“This includes a reliance on strategic nonviolent actions, interventions by international organizations in the form of peacekeeping forces, applications of mediation at various levels, and amelioration of conflict-generating conditions,” he says, adding that perhaps, someday, individual standing armies will be replaced by a global peacekeeping force, evolving out of the United Nations’ operations.
Banks is equally persuasive in his essay, which takes on the legalities of warfare, as outlined in Kant’s Sixth Article. Although foundational treaties and international agreements have remained substantially unchanged over the past decade, Banks says that the laws of armed conflict have evolved through other means.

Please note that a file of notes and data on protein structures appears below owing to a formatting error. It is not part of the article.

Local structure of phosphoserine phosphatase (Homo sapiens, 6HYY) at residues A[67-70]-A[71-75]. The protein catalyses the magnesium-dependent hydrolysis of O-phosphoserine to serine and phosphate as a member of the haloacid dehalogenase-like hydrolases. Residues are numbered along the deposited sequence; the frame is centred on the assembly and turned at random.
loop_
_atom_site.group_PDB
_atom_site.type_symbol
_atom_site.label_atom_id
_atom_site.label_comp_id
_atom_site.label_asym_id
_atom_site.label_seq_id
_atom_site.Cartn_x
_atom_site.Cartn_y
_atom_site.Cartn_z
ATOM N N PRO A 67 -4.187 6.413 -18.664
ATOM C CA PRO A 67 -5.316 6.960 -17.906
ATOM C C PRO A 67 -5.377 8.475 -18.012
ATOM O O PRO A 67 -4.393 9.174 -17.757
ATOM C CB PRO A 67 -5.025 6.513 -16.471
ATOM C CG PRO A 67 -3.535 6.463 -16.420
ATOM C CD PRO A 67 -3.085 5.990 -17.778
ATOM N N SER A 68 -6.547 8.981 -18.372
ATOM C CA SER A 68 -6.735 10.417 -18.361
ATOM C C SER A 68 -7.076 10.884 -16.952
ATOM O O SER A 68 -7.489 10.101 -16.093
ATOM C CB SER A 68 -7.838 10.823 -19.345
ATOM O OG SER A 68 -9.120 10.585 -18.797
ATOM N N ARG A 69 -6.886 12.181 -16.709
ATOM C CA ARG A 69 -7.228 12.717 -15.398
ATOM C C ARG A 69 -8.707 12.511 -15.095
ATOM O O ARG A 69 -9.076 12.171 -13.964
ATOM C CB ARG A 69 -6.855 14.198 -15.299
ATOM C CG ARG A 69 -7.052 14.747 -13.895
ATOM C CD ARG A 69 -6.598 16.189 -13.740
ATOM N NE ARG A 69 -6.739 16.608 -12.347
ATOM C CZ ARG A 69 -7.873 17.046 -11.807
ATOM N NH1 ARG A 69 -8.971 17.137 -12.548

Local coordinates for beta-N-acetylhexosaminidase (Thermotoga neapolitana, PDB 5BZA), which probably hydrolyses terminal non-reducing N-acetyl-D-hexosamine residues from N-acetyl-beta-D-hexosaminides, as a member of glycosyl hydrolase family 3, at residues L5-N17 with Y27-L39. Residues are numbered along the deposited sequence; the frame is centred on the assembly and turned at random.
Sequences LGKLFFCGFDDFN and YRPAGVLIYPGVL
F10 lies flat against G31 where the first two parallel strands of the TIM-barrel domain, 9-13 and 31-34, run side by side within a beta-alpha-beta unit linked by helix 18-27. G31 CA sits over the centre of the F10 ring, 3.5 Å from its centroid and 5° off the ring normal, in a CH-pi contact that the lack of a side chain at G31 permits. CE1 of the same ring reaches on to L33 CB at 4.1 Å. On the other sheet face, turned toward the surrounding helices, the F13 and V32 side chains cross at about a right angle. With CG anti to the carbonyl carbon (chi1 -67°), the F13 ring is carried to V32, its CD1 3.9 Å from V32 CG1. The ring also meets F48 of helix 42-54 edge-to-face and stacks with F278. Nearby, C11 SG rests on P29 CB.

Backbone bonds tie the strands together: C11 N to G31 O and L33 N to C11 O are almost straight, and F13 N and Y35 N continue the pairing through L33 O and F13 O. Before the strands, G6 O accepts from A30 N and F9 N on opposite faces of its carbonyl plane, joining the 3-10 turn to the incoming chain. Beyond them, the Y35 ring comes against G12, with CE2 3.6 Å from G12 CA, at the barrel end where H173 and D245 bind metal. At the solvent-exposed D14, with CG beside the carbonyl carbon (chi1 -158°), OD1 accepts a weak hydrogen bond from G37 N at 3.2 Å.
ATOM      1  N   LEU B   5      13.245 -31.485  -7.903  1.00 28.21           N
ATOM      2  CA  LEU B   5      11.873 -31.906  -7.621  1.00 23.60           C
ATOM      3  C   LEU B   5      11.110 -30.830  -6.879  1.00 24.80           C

“Many states have enacted new laws or have reformed existing rules to better anticipate asymmetric warfare waged by non-state actors,” says Banks, an expert in national security law. “State militaries have also revised operational law—the legal advice given by military lawyers to commanders in operational environments. The new actors have significantly stressed the conventional LOAC/IHL [Law of Armed Conflict/International Humanitarian Law] regime because the rules were written for state militaries, and only a little attention was paid to non-traditional fighters.”
Lambert has overseen other PPP projects, including a series of discussions with leaders in North and South Korea and a weeklong “Eat Together for Peace” initiative at Syracuse.
“In wake of recent tragedies in Paris, Beirut, and San Bernardino, initiatives such as PPP help define the concept of world peace,” he says. “By inviting critical reflections from theorists and practitioners, we’re rethinking the ideas of global citizenship, while breaking down boundaries—civil, military, and otherwise.”
Robert M Enslin